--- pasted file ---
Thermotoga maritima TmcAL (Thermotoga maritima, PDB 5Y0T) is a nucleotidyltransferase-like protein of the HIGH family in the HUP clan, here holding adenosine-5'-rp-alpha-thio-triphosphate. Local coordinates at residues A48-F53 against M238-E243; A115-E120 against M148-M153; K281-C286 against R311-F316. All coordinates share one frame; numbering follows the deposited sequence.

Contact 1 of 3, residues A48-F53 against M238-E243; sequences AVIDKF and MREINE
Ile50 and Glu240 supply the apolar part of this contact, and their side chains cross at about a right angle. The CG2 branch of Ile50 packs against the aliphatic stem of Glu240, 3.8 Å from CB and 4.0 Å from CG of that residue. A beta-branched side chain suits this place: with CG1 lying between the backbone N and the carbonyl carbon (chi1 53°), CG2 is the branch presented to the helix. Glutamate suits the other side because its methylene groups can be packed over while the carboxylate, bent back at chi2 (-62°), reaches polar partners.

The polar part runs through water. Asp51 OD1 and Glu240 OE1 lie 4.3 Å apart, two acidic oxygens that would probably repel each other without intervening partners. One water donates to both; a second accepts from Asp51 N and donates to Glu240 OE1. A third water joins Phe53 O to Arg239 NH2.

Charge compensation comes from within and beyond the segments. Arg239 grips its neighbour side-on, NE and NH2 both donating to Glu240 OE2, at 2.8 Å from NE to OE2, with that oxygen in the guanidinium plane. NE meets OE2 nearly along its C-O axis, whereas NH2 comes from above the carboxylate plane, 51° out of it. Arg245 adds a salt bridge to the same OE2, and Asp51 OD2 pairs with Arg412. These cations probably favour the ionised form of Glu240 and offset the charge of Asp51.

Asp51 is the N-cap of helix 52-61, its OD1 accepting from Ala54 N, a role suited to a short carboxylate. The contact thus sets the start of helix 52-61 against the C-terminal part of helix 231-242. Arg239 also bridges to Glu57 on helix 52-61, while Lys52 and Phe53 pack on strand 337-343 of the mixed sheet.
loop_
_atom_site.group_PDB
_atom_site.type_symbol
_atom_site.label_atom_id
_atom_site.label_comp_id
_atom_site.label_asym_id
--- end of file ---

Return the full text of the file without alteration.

Thermotoga maritima TmcAL (Thermotoga maritima, PDB 5Y0T) is a nucleotidyltransferase-like protein of the HIGH family in the HUP clan, here holding adenosine-5'-rp-alpha-thio-triphosphate. Local coordinates at residues A48-F53 against M238-E243; A115-E120 against M148-M153; K281-C286 against R311-F316. All coordinates share one frame; numbering follows the deposited sequence.

Contact 1 of 3, residues A48-F53 against M238-E243; sequences AVIDKF and MREINE
Ile50 and Glu240 supply the apolar part of this contact, and their side chains cross at about a right angle. The CG2 branch of Ile50 packs against the aliphatic stem of Glu240, 3.8 Å from CB and 4.0 Å from CG of that residue. A beta-branched side chain suits this place: with CG1 lying between the backbone N and the carbonyl carbon (chi1 53°), CG2 is the branch presented to the helix. Glutamate suits the other side because its methylene groups can be packed over while the carboxylate, bent back at chi2 (-62°), reaches polar partners.

The polar part runs through water. Asp51 OD1 and Glu240 OE1 lie 4.3 Å apart, two acidic oxygens that would probably repel each other without intervening partners. One water donates to both; a second accepts from Asp51 N and donates to Glu240 OE1. A third water joins Phe53 O to Arg239 NH2.

Charge compensation comes from within and beyond the segments. Arg239 grips its neighbour side-on, NE and NH2 both donating to Glu240 OE2, at 2.8 Å from NE to OE2, with that oxygen in the guanidinium plane. NE meets OE2 nearly along its C-O axis, whereas NH2 comes from above the carboxylate plane, 51° out of it. Arg245 adds a salt bridge to the same OE2, and Asp51 OD2 pairs with Arg412. These cations probably favour the ionised form of Glu240 and offset the charge of Asp51.

Asp51 is the N-cap of helix 52-61, its OD1 accepting from Ala54 N, a role suited to a short carboxylate. The contact thus sets the start of helix 52-61 against the C-terminal part of helix 231-242. Arg239 also bridges to Glu57 on helix 52-61, while Lys52 and Phe53 pack on strand 337-343 of the mixed sheet.
loop_
_atom_site.group_PDB
_atom_site.type_symbol
_atom_site.label_atom_id
_atom_site.label_comp_id
_atom_site.label_asym_id